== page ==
Disabilities

Nowhere to Go, More Addicts on the Street and a Ringing Irony

Based on blog posts by Chris Lilienthal originally published here and here at Third and State.

The Philadelphia Inquirer reports this morning on the impact of Pennsylvania Governor Tom Corbett's proposed budget cuts on the lives of people in Southeastern Pennsylvania. Who is getting hit? Adults with disabilities, the homeless, people with mental-health illnesses, HIV patients needing hospice care, children aging out of foster care, and seniors, among others.

Miriam Hill, The Philadelphia InquirerPeople who will be affected by Corbett's cuts:

Brittany Stevens doesn't talk a lot, but she's a bit of a social butterfly. She was a prom queen and, after a recent performance of the musical Fela!, she spontaneously hugged the dancers, nearly tackling them in excitement.

But Brittany, 21, who is disabled and suffers from seizures, incontinence, hearing loss, and other problems, spends most of her days alone in her North Philadelphia home, while her mother, Harlena Morton, goes to work as a high-school counselor.

Morton had hoped to find Brittany a job in a workshop that employs disabled adults. Now that Gov. Corbett has proposed large cuts to social services programs, Morton fears that Brittany and thousands like her will never get off waiting lists for those spots and for other services...

In Philadelphia, the cuts total about $120 million, not including reductions in medical care, city officials say; across Pennsylvania, $317 million, according to state officials.

The Return of Bigfoot: Telling the Truth about Welfare Spending in Pennsylvania

A blog post by Sharon Ward, originally published at Third and State.

BigfootYou may remember that the Commonwealth Foundation put out a report about welfare spending a couple of weeks ago that we likened to “Bigfoot” because it found something in the Department of Public Welfare — massive fraud, millions of non-working adults — that just didn’t exist.

I had a chance to debate Matt Brouillette of the Commonwealth Foundation on WITF’s Radio Smart Talk, and I thought it might be a good time to share the facts and give you my four big ideas about how we push back on the destructive framing that the “Bigfoot” report perpetuates.

First, let me give a shout out to the people who called in to Smart Talk to set the record straight on welfare spending and challenge Matt directly on his use of the welfare frame. It was clear to the listeners that Matt was quite deliberately trying to invoke the image of Ronald Reagan’s welfare queen by describing welfare as everything from afterschool programs to autism services. The audience wasn’t buying it and we shouldn’t allow it.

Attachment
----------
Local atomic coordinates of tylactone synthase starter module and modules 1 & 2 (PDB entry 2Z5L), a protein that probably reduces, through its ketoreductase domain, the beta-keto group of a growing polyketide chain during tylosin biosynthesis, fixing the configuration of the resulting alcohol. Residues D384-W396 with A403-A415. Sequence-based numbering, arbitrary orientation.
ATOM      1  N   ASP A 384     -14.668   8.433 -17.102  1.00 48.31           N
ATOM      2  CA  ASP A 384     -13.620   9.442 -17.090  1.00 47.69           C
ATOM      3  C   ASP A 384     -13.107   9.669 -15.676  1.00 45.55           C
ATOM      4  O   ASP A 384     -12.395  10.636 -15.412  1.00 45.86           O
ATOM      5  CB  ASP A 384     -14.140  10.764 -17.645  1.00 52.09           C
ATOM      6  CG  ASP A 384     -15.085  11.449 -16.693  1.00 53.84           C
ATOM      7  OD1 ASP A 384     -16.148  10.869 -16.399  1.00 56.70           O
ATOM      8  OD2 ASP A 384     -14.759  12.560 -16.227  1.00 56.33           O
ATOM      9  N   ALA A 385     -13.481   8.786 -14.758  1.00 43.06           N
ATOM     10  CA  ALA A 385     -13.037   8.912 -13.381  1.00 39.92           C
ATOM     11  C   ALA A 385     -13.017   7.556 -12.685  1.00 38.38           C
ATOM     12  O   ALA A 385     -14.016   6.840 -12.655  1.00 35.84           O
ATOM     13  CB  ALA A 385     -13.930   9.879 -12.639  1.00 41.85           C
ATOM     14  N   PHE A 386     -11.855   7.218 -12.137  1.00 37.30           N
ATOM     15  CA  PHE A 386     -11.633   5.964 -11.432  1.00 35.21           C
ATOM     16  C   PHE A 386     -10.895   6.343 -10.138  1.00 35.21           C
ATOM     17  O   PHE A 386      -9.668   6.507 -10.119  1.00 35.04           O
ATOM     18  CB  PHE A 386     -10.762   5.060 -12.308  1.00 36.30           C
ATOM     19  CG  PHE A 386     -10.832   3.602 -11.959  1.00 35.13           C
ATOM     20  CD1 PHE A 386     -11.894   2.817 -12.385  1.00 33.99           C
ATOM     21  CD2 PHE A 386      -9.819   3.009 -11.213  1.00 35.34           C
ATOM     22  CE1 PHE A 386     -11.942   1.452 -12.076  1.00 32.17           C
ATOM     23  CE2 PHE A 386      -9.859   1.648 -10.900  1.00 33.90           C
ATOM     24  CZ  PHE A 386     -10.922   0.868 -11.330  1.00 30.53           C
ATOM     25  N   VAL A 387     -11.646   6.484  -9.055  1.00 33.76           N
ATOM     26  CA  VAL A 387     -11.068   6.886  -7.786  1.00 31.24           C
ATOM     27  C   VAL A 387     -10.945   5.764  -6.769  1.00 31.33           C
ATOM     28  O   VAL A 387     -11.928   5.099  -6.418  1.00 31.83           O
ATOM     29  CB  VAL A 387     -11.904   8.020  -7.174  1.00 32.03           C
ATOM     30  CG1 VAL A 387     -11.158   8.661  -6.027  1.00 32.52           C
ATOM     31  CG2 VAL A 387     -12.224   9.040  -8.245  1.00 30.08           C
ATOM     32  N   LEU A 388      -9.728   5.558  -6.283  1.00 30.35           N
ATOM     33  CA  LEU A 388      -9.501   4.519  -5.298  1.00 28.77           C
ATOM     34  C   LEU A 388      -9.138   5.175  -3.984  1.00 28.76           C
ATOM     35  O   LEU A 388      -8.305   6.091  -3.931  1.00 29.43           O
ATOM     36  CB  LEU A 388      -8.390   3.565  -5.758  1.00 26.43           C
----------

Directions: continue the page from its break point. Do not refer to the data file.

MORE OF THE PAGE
The first step  when talking about this issue, is to define welfare accurately.

1. Welfare is cash assistance.

Must Reads: Where Is the Shared Sacrifice?

A blog post by Mark Price, originally published at Third and State.

When the economy is as weak as it is today, the prudent approach to the state budget is a balanced approach that looks to cut spending and raise additional revenue. A Patriot-News editorial this morning points out that nonprofit groups providing services to victims of domestic violence and rape, as well as people with severe health problems, have been particularly hard hit by the last several years of budget cutting.

The last couple of years, especially 2011, have been tough ones because of state funding cuts, and this year might not be much better. As lawmakers and the governor look at another difficult budget — introduced in February — they need to think hard about what further reductions in funding to charitable groups will mean in communities across the state...

Some of the testimonials in the latest survey [by the United Way] show the grim reality for many people seeking help:

A shelter director said, “For the second year in a row, our shelter has turned away more battered women and their children than we were able to house, due to lack of beds.”

“We are unable to provide health center services as we were before. A nurse is only at the center 16 hours per week vs. 40 hours,” one service stated.

“We’ve had to tell people wanting to get their GED that they had to seek services elsewhere,” a provider said.

“Ms. Smith has ALS and needs a device to be able to communicate in her last days. However, she is on a waiting list to borrow the equipment she needs,” added another.

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